Like, you know, you think about the muscle that it has multiple fibres that go in different planes, in different directions, and then it's really key for us to try and address the function instead of just specifically training the tissue only. So there's some theories out there that because the muscle does so much of the different tasks that maybe you can have a deficit, for example, in your hip flexors, and your adductor starts to potentially try to help out because when we move, we don't think of specific muscles. We think of global movements. 

So whatever's available, we'll try to help out sometimes. And then we can kind of build these, let's say patterns that strain one area a bit more than the other. And then that's kind of where, for example, if we're treating an adductor, we wouldn't just treat the adductor or we'll just see where's there a deficit in those surrounding musculature and try to kind of address that too. Because the last thing we'd want is somebody to rehab their adductor, feel really good, and then go back into play and then pull up with another injury somewhere else, for example. 

Mark: So, as always complicated to diagnose. What are you looking for? You mentioned this a little bit, but I'd like to emphasize it. What are you actually looking for? 

Iyad: So, in cases where there's trauma, we wanna look to see if there's potentially any like major injury to the structure. So the muscle or the tendon attachment to see if there's like any, you know, big injury there. So we would look at from bruising to strength to range. We can do palpation, it's a good test too. It's not the most comfortable area to have someone poking around for sure. But it can have some clinical use to do that because in the latest criteria to diagnose it, we'd look at those three things. 

So you'd have to have pain in that region, and then you'd have to have like tenderness to touch and then some kind of, let's say, weakness in one of the tests that we would use to assess the strength of it. And then you'd probably lose a bit of range just because that's typically what tends to happen.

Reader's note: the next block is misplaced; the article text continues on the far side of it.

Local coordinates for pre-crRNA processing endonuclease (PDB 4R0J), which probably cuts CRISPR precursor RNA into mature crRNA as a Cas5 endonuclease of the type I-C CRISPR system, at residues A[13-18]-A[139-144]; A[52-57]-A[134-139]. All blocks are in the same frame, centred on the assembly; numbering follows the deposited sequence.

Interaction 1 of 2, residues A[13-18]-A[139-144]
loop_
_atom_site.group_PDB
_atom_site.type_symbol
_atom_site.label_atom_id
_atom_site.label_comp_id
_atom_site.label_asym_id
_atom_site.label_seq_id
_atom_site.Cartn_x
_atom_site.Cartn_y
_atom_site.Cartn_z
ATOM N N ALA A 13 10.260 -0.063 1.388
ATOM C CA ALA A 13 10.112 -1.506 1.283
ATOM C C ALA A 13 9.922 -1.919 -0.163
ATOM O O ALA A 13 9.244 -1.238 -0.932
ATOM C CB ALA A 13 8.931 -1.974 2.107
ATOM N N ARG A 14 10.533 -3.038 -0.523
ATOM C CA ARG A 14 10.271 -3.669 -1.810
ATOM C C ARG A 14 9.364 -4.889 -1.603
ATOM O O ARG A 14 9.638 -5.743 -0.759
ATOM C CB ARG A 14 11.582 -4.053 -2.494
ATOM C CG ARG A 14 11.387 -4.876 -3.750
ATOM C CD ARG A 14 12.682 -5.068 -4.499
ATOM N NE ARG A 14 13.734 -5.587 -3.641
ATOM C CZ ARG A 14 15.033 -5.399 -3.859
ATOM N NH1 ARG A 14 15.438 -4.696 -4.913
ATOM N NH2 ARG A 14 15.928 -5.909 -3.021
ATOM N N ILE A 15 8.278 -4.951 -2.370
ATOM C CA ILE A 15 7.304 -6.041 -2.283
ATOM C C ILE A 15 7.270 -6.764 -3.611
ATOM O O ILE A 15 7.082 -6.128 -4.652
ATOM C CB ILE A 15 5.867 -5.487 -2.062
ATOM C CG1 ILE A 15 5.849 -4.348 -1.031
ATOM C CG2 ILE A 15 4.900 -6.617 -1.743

I can't move my hip too much when I'm really, really sore there. So it could be protective, let's say restriction of movement or it could be that sometimes the swelling could be there and it kind of limits my movement and sometimes it could be just weakness that I just feel like I can't move because I just don't have that ability to leverage properly, you know, to push off of things properly.

So I feel like I'm stiff, when reality I just don't have the ability to move, full stop. So that's how we would try to, you know, see that. We would try to see if it's the only thing we're dealing with too. And there's really been a lot of recent studies on this where we look at not just rehabbing the local area, but we also look at rehabbing the trunk.

So for example, how you control your low back, your pelvis in conjunction with the adductors because control issues there can also spill downstream. There's a big study cohort out of Ireland that looked at this and they did some really cool stuff with like, even 3D measurements and stuff, and they found that, yeah, an intervention even to the, to the like, you know, to what we classify as the core musculature, especially in running and sprinting can also help the adductor related groin pain.